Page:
People all around the world reported hearing radio distress calls from Amelia Earhart in July 1937, and many of them were dismissed as hoaxes. But a research group has just published a comprehensive study of all distress calls in the days after Earhart disappeared and concludes that 57 of them are legit in regard to the famous aviator, reports USA Today. The International Group for Historic Aircraft Recovery, or TIGHAR, says the calls prove its theory that Earhart and navigator Fred Noonan survived for at least a week or so after crashing on a remote Pacific island. Based on the timing of the calls, the researchers say that Earhart returned to the disabled plane only at low tide to send her pleas for help, as those were the only times she could run the engine without the risk of flooding it.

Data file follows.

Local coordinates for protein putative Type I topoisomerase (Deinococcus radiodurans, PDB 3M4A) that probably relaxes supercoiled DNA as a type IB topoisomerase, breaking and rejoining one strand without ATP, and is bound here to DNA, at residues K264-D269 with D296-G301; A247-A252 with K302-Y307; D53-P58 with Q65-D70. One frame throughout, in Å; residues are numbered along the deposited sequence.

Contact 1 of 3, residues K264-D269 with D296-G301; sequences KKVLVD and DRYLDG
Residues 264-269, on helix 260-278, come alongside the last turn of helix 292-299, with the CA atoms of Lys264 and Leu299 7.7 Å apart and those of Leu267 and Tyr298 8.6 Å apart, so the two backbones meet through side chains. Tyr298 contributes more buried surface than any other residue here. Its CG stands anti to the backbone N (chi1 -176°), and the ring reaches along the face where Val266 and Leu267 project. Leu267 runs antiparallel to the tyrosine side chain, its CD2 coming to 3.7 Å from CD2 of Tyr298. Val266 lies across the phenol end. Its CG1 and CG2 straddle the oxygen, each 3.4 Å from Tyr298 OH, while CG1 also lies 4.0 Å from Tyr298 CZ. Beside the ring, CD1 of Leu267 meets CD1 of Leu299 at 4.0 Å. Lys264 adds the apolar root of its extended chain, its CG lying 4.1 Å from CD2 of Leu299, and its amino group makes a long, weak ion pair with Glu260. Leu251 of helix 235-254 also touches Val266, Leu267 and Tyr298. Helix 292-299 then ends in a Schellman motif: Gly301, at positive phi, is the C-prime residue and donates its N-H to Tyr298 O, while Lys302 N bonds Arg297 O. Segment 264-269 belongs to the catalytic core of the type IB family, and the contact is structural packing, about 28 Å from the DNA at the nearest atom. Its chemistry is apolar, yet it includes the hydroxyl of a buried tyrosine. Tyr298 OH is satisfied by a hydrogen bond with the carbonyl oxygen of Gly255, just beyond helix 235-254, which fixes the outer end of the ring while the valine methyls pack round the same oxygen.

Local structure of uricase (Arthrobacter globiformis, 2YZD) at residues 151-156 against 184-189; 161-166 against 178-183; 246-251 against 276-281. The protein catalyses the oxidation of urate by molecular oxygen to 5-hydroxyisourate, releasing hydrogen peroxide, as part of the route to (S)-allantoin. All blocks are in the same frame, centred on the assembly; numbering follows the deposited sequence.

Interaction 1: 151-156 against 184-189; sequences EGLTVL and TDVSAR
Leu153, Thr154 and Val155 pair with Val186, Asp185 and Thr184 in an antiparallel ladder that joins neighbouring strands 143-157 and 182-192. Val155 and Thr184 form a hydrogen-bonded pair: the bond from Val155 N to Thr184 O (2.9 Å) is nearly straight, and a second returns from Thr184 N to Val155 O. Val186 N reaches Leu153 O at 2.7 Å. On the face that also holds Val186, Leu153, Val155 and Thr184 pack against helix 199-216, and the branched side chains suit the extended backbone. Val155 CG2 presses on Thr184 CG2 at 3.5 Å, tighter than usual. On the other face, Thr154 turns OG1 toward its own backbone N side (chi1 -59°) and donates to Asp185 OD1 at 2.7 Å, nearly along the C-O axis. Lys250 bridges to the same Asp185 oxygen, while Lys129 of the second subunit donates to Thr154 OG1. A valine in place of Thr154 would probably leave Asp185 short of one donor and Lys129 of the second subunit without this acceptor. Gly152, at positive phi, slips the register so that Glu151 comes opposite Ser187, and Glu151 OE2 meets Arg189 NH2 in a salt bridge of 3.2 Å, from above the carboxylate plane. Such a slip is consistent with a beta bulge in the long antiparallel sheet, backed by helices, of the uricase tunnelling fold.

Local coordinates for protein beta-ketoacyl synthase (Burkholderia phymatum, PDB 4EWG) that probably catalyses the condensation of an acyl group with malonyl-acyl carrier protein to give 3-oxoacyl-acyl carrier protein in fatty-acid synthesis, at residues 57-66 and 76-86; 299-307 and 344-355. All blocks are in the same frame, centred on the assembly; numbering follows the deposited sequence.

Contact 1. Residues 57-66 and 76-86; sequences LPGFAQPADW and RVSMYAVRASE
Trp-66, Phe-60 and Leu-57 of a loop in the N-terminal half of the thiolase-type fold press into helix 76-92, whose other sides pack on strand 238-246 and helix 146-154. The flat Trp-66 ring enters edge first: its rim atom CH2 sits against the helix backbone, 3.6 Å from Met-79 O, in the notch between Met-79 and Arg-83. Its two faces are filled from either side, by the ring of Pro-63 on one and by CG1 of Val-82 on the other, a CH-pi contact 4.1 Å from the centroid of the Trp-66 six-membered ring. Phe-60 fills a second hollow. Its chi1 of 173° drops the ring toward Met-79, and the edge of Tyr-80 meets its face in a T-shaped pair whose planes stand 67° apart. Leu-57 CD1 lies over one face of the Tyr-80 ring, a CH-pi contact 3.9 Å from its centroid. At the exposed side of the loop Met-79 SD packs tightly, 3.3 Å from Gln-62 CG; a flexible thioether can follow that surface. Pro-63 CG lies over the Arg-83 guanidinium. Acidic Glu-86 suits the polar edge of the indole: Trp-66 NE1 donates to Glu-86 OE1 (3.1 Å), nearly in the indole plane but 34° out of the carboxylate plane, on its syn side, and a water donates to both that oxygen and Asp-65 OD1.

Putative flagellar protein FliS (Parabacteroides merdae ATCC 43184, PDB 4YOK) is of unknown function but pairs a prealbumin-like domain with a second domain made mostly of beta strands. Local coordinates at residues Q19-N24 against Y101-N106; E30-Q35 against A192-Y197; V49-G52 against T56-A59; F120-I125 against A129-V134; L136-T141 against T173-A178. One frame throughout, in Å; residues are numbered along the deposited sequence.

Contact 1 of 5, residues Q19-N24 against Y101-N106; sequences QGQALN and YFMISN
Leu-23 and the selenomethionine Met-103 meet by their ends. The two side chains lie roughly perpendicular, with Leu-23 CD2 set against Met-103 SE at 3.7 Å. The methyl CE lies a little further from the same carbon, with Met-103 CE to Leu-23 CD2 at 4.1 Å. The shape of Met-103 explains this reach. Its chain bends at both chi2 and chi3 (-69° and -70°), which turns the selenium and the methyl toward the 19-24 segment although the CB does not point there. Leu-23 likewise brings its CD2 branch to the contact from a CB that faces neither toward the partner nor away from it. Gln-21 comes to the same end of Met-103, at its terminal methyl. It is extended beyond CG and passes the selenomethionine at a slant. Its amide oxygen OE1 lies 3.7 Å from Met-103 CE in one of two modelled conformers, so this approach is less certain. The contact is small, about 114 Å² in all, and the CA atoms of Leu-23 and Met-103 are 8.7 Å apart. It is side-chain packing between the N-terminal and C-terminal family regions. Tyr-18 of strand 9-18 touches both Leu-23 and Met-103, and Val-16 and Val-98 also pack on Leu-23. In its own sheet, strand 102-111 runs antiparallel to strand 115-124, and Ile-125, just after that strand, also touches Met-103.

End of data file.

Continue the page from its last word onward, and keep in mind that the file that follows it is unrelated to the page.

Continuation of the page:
"Waters high," "water’s knee deep," and "help us quick" were among the snippets heard by a teen in Florida, per the Washington Post. "Plane down on uncharted island," heard a woman in Texas. TIGHAR says the calls disprove the Navy's long-held conclusion that Earhart's plane crashed in the ocean and sank immediately. So how did people so far away hear messages from Earhart's radio? TIGHAR chalks it up to "harmonic frequencies" that "'skip' off the ionosphere and can carry great distances," per the Post. Perhaps the most harrowing of the calls deemed legit is the final one: "Can you read me? This is Amelia Earhart. ... Please come in," a woman in Canada reported hearing on July 7, five days after Earhart's plane disappeared. "We have taken in water, my navigator is badly hurt. ... We can’t hold on much longer." (Catch up on all the various Earhart theories here.)